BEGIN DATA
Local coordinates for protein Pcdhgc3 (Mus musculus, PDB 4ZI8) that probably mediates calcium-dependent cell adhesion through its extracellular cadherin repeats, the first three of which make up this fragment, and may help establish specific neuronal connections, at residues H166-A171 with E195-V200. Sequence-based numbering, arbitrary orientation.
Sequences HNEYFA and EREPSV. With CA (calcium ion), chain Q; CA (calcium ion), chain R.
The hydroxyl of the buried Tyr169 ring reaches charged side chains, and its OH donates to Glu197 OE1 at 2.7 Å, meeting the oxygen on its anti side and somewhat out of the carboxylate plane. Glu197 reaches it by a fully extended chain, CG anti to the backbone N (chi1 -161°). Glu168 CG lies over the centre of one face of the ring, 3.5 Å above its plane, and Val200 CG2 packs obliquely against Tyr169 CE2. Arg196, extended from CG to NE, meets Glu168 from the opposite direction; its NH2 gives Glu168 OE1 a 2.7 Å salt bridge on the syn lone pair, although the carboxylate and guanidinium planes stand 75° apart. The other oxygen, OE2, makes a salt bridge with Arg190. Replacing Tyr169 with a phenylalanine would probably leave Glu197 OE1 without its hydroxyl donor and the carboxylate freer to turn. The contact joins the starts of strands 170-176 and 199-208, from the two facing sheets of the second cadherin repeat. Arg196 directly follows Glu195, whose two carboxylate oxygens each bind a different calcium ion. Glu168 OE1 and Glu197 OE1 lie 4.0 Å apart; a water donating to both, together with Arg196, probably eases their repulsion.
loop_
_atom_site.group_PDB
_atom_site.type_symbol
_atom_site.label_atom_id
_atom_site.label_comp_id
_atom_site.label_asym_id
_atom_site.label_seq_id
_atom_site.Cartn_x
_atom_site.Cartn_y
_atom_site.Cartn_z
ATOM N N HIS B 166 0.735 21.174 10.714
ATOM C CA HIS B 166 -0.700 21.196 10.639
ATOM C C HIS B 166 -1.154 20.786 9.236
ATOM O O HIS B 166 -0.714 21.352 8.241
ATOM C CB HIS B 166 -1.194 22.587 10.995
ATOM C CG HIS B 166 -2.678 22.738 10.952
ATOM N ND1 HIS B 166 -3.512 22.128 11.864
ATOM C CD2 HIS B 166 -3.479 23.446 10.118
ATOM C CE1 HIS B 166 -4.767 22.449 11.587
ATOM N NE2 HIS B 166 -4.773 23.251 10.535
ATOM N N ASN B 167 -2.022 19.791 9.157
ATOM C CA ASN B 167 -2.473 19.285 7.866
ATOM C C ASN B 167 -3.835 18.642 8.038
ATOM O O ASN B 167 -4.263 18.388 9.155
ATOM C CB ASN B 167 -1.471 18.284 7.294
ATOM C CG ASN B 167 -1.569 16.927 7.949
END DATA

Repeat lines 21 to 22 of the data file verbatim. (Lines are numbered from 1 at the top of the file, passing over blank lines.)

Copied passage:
ATOM C CD2 HIS B 166 -3.479 23.446 10.118
ATOM C CE1 HIS B 166 -4.767 22.449 11.587